Sacbeob in the Cochuah Region: Barriers or Links?
Author(s): Justine Shaw
During the Terminal Classic, sacbeob were built at three Maya sites in the Cochuah region of west-central Quintana Roo, Mexico. The roads provided a physical connection between portions of Ichmul, San Felipe, and Yo’okop, running between important structures, out to outlying groups, and even to what had likely been separate settlements. Although they would have been used for processions between termini and may have had numerous symbolic meanings, the impact of some the roadways on the lives of commoners may have instead been that of impeding the flow of transit. An examination of the contexts, features, and physical forms of these roadways shows how, rather than necessarily easing transit in the manner of most modern roads, some sacbeob were set apart as sacred space no longer available for quotidian functions. In contrast, other causeways seemed to be designed to welcome public access, providing for the ready flow of foot traffic along and across their spans. This difference, related to the intended function, reveals another way in which what archaeologists consider to be one feature class may have been conceived of as multiple categories by residents.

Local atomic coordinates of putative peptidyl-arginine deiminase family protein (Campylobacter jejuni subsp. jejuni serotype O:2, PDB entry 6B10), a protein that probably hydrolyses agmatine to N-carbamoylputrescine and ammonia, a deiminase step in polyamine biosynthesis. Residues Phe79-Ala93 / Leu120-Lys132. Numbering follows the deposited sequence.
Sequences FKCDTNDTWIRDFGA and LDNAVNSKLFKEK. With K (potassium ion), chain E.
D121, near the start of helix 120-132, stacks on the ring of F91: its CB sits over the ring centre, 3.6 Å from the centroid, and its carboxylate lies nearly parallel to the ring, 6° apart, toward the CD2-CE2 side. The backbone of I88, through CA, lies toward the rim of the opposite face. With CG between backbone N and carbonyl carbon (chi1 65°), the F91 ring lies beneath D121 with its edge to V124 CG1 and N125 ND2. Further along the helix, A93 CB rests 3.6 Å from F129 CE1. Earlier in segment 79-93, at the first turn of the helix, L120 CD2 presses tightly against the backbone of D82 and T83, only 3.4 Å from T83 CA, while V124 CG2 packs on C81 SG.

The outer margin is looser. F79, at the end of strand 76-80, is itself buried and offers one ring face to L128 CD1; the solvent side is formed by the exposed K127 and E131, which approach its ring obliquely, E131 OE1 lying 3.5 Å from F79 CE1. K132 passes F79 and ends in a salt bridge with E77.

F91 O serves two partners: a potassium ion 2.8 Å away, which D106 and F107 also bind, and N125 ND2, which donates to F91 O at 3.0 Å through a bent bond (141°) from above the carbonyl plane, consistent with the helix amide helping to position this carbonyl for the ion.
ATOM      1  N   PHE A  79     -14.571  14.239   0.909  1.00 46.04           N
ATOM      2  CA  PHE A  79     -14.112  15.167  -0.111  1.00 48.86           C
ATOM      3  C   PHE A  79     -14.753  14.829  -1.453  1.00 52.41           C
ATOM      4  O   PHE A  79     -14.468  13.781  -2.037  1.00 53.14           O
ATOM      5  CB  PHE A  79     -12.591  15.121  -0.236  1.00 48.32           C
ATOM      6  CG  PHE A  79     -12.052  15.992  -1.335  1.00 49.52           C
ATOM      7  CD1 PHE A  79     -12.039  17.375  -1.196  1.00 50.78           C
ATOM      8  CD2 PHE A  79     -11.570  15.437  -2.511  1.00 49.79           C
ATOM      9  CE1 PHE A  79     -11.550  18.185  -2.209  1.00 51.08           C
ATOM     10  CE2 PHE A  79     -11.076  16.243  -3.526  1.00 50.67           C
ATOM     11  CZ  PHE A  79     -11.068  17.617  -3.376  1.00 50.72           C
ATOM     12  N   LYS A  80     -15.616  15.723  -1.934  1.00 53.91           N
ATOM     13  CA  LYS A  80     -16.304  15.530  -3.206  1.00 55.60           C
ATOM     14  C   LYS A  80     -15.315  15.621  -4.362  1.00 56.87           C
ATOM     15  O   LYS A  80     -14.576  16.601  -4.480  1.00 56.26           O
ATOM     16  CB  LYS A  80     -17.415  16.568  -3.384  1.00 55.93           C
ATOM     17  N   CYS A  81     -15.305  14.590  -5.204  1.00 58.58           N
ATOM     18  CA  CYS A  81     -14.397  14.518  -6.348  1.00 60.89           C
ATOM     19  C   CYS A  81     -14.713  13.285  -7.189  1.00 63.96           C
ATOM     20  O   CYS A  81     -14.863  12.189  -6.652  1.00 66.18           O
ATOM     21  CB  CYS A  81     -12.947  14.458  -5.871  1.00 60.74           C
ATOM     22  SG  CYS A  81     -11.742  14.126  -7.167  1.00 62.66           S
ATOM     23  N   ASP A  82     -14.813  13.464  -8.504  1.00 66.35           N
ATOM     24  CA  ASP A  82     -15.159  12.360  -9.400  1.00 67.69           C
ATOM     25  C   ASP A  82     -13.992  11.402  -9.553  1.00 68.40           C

Cite this Record
Sacbeob in the Cochuah Region: Barriers or Links?. Justine Shaw. Presented at The 82nd Annual Meeting of the Society for American Archaeology, Washington, DC. 2018 ( tDAR id: 444290)
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min long: -94.197; min lat: 16.004 ; max long: -86.682; max lat: 21.984 ;
Abstract Id(s): 18837